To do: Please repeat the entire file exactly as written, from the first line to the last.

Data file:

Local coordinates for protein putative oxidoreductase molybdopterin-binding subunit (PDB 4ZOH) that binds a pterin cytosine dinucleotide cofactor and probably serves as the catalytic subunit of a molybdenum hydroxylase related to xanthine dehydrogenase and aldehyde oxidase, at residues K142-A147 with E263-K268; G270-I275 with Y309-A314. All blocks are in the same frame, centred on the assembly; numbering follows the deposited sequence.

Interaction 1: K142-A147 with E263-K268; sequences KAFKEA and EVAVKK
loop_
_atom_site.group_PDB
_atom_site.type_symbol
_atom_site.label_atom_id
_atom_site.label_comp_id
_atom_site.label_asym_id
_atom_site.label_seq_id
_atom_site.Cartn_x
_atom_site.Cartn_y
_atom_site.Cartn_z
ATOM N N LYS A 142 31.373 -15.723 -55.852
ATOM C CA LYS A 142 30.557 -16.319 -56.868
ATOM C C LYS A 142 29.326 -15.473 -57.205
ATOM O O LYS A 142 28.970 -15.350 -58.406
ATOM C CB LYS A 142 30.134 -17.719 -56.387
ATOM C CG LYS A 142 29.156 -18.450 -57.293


Local coordinates for protein putative oxidoreductase molybdopterin-binding subunit (PDB 4ZOH) that binds a pterin cytosine dinucleotide cofactor and probably serves as the catalytic subunit of a molybdenum hydroxylase related to xanthine dehydrogenase and aldehyde oxidase, at residues K142-A147 with E263-K268; G270-I275 with Y309-A314. All blocks are in the same frame, centred on the assembly; numbering follows the deposited sequence.

Interaction 1: K142-A147 with E263-K268; sequences KAFKEA and EVAVKK
loop_
_atom_site.group_PDB
_atom_site.type_symbol
_atom_site.label_atom_id
_atom_site.label_comp_id
_atom_site.label_asym_id
_atom_site.label_seq_id
_atom_site.Cartn_x
_atom_site.Cartn_y
_atom_site.Cartn_z
ATOM N N LYS A 142 31.373 -15.723 -55.852
ATOM C CA LYS A 142 30.557 -16.319 -56.868
ATOM C C LYS A 142 29.326 -15.473 -57.205
ATOM O O LYS A 142 28.970 -15.350 -58.406
ATOM C CB LYS A 142 30.134 -17.719 -56.387
ATOM C CG LYS A 142 29.156 -18.450 -57.293